A Nashville Restriction Eats Away at Public Trust Like Acid

Nashville by Chad Morehead is licensed under Unsplash License
The report that Nashville city officials downplayed and hid data which indicate that few of the city’s coronavirus cases could be traced to bars and restaurants, for fears the data would undermine public belief that the restrictions were necessary, represents the equivalent of acid eating away at public trust.

As our Brittney Bernstein covers on the home page, contract tracing determined “construction and nursing homes were found to be causing problems with more than a thousand cases traced to each category, but bars and restaurants reported just 22 cases” at the end of June. The data indicated that Davidson County, which includes Nashville, had 20,000 positive cases at that time.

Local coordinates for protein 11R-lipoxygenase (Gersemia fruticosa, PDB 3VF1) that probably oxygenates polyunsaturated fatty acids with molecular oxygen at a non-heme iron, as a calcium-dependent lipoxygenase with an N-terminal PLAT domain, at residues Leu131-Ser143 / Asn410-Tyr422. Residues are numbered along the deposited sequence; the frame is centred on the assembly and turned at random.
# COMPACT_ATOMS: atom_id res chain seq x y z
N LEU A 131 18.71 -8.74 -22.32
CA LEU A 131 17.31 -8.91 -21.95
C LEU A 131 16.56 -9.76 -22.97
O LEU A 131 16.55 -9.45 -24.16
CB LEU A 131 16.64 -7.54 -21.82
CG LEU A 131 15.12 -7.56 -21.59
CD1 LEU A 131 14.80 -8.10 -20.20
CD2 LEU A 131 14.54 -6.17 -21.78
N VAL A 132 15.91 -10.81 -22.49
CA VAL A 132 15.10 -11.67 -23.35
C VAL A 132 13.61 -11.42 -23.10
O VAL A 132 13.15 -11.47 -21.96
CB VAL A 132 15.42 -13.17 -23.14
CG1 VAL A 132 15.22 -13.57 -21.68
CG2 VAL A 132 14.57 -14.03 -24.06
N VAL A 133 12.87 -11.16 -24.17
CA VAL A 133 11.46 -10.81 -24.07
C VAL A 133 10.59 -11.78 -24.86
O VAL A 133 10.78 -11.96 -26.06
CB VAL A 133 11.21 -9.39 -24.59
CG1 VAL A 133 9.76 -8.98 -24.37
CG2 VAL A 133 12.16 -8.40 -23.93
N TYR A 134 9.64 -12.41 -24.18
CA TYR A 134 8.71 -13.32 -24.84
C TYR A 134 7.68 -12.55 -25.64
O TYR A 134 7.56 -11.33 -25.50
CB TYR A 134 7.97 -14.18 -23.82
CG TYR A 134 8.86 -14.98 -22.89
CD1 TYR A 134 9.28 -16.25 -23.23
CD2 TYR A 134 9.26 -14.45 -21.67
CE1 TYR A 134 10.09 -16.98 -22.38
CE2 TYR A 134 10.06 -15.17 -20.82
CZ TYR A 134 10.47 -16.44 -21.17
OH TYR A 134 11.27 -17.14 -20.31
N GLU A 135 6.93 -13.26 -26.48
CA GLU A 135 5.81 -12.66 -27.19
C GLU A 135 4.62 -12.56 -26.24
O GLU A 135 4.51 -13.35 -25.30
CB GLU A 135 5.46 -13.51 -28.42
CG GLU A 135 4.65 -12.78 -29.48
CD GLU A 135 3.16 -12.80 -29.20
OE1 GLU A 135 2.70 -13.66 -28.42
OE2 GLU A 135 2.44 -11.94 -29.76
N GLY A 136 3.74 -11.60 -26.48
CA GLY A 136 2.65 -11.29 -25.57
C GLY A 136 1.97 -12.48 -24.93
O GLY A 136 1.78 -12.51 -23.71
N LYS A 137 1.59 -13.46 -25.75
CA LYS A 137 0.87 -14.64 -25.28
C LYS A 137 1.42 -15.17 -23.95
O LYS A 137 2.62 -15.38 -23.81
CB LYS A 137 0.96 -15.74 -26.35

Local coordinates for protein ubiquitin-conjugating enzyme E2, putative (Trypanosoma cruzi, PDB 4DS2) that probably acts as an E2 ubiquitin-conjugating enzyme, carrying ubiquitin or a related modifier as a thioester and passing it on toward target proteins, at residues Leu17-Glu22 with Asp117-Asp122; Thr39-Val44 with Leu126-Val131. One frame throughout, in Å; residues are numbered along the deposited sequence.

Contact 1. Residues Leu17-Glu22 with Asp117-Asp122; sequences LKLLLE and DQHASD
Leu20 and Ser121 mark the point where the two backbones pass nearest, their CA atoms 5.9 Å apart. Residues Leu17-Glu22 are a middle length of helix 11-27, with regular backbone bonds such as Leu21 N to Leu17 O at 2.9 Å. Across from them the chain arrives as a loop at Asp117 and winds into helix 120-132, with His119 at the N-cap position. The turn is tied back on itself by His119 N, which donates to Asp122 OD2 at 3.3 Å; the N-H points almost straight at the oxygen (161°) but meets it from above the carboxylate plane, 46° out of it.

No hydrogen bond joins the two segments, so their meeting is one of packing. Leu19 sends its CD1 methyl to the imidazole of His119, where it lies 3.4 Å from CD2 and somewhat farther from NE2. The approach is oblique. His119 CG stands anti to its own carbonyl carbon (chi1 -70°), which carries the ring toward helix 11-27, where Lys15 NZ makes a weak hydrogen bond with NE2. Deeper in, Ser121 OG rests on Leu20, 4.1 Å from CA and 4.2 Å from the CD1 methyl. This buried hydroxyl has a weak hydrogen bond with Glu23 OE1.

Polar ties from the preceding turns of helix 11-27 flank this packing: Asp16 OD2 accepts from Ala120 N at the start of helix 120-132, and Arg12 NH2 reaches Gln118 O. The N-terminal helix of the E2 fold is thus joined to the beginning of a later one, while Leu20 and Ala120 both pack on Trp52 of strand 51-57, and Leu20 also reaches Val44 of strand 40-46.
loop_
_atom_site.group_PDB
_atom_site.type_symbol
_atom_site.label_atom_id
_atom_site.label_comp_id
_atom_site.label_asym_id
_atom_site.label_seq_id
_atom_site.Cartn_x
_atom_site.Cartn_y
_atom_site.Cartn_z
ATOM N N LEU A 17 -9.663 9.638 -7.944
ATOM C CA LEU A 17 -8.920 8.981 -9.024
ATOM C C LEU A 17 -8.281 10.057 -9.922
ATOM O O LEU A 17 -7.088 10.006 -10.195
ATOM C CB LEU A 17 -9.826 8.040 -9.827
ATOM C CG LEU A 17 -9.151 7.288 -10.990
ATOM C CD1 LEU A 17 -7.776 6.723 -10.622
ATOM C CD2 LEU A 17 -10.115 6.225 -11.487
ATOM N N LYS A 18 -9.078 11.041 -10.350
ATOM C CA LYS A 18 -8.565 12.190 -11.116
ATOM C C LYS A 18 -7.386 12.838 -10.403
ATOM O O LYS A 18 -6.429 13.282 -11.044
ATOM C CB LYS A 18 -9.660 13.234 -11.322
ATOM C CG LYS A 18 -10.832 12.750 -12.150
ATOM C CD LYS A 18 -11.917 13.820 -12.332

Nashville began its phased opening in May, and on May 25, restaurants were allowed to open at three-quarters capacity, with bar areas closed. In late June, bars were allowed to reopen at half capacity.

But in early July, citing an increase in the number of cases, the mayor closed bars again and reduced restaurants to fifty percent capacity. What is particularly galling is that the numbers in these emails don’t align with the public statements from local officials:
Nashville by Chad Morehead is licensed under Unsplash License